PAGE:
It isn't too soon to be thinking about the potential impact of the Corona Virus (Covid-19) on family law issues. Perhaps certain authorities are correct and we have nothing to worry about or perhaps the experience of other countries is a guide to what is to come for us. In that case, to be responsible, we have some planning to do.
We had the honor, privilege and pleasure of spending a splendid evening this past weekend with Atlanta's Consular Corp, the Consul Generals and Honorary Consul Generals of some 50 countries who handle their countries' diplomatic demands for the south eastern United States. And they are stationed here, in Atlanta.
Imagine finding out that you have been sued in Federal Court. Imagine that the case involves the most important thing in the whole world to you, perhaps even more important than your own life. Now imagine that, at the same time that you find out that there is a case at all, you also learned that your final trial is only one week away. Welcome to our world.
In some ways, I have the sweetest job in the world. I get to help children get back home when they've been taken away from there and I get to help keep children here in the U.S. when they shouldn't be sent away to some foreign country. This is kind of a summary of what the Hague Convention on International Child Abduction is all about and it is a large part of what I get to do every day.
Sometimes in family law we get to save children. Sometimes in family law we get to make law. Sometimes in International Family Law we get to do both. This is one of those times.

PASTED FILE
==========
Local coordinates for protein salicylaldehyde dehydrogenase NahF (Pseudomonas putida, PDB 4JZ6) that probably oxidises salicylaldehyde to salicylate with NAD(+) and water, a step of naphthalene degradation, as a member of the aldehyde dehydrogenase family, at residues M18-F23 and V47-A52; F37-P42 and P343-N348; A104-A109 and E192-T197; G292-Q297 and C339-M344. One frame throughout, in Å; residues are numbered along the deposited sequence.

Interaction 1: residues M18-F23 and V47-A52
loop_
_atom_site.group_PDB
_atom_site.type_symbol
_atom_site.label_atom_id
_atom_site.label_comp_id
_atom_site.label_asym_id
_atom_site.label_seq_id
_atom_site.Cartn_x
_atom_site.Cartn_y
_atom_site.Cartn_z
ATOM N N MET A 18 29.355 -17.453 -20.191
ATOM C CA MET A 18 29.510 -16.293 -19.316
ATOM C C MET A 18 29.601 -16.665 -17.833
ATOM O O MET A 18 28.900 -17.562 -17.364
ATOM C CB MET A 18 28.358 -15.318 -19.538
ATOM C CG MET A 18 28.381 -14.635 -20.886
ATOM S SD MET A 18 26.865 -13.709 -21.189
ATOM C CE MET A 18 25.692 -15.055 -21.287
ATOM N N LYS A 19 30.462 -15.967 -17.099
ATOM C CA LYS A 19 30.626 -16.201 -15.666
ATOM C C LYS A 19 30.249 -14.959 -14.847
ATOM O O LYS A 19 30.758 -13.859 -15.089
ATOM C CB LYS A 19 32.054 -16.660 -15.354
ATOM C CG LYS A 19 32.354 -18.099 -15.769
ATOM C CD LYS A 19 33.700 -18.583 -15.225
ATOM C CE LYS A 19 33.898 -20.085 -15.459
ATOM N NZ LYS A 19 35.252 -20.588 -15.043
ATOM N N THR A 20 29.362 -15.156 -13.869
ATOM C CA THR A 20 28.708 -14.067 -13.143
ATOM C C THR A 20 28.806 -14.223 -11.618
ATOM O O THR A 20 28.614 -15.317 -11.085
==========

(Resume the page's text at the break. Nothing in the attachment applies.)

A subtle but significant difference in laws creates the international family law quandry that surrounds Charlie Gard.
When it comes to communicating, perception is often reality. How one side views the other often shapes how they perceive the communications (verbal and non-verbal) that they have with that person. Let's take John and Jane Doe for example:
For the past several years, Tybee Island, just down the road from our Savannah office, has been the site of what's called "Orange Crush." "Orange Crush" is a word-of-mouth event with no official promoters that is predominantly attended mostly by African-American college students on spring break. As an unofficial event, there are no permits issued by the City of Tybee (so no revenue created there) and much to the City's dismay, there exists no real way of preventing it from happening.
Macon Bolling Allen
I will never forget that day. It was cold, wet, gray, even dreary and just a few days before Christmas.